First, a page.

{"y", "999"},

                              {"z", "9999"},

                              {" ", "0"}

                          };

 

            int n = Int32.Parse(infile.ReadLine());

            for (int caseNo = 1; caseNo <= n; caseNo++)

            {

                var msg = infile.ReadLine();

                var answer = new StringBuilder();

                int last = -1;

                for (int i = 0; i < msg.Length; i++)

                {

                    string mapped = map[msg[i].ToString()];

                    if (mapped[0] == last)

                        answer.Append(" ");

 

                    answer.Append(mapped);

                    last = mapped[0];

                }

                outfile.WriteLine("Case #{0}: {1}",caseNo, answer);

            }

            infile.Close();

            outfile.Close();

        }

    }

}

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GCJ Africa 2010 - Store Credit

The Store Credit problem in the qualification round of Google Code Jam Africa 2010 is relatively straight forward. You are given a collection of priced items and a credit limit. You are also told that 2 items will exactly add up to given credit limit thus you must find which two items can be purchased. To solve it, just keep a Dictionary (hash table) of prices with the index of the item that carries that price as you traverse the price listing. By doing this you can work out - in constant time - if the "complementary price", that is the price that takes you up to the credit limit, is in the list and if so what it's index is. Furthermore the program bails out as soon as it has found the item pair that satisfies the credit limit. We know this approach must terminate with a feasible solution because the problem states that there is guaranteed to be exactly one pair that solves the problem. Just be careful with your indexes here. Collections in C# and Java are zero-based, but this item list is a 1-based list [you can tell that from the examples given in the problem definition] so you need to be a bit careful with your indexes.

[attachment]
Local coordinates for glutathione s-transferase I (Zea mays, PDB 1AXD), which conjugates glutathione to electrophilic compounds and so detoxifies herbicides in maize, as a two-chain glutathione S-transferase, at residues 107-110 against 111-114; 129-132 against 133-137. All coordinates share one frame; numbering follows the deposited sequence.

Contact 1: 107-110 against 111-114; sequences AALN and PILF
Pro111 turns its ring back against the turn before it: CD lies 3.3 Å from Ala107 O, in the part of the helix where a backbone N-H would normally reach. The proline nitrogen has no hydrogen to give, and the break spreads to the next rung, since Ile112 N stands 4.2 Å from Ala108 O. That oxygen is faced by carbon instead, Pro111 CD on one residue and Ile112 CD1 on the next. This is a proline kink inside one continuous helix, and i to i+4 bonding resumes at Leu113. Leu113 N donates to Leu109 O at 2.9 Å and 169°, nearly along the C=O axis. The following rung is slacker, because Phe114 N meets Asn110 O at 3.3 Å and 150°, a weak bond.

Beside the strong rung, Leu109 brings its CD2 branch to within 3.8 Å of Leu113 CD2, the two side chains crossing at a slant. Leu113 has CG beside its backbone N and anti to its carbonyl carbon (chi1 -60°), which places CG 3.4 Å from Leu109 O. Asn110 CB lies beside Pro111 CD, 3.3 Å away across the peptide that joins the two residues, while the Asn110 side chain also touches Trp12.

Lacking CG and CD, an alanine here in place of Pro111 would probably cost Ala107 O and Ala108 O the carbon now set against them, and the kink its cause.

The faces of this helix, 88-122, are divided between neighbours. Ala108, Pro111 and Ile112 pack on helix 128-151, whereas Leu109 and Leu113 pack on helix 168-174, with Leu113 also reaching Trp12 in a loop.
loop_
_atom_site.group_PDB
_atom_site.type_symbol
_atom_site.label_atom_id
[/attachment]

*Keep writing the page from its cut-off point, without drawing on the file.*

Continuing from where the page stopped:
Here's some simple C# code that solves it [running time is O(n) for a list of n items]:

using System;

using System.Collections.Generic;

using System.IO;

 

namespace GoogleCodeJam.Africa2010.StoreCredit

{

    class Program

    {

        static void Main()

        {

            const string basePath = @"C:\";

            var infile = new StreamReader(basePath + "large.txt");

            var outfile = new StreamWriter(basePath + "output.txt");

 

            int n = Int32.Parse(infile.ReadLine());

            for (int caseNo = 1; caseNo <= n; caseNo++)

            {

                int C = Int32.Parse(infile.ReadLine()); // credit

                int I = Int32.Parse(infile.ReadLine()); // item count

                var P = infile.ReadLine().Split(new[] { ' ' }); // prices

                var priceIndexMap = new Dictionary<int, int>();

                int k = -1;

                int j = 0;

                for (; j < P.Length; j++ )

                {

                    int currentPrice = Int32.Parse(P[j]);

                    if (priceIndexMap.ContainsKey(C - currentPrice))

                    {

                        k = priceIndexMap[C - currentPrice];

                        break;

                    }

                    if (!priceIndexMap.ContainsKey(currentPrice))

                        priceIndexMap.Add(currentPrice, j + 1);

                }

                j++;

                if (j < k)

                    outfile.WriteLine("Case #{0}: {1} {2}", caseNo, j, k);

                else

                    outfile.WriteLine("Case #{0}: {1} {2}", caseNo, k, j);

            }

            infile.Close();

            outfile.Close();

        }

    }

}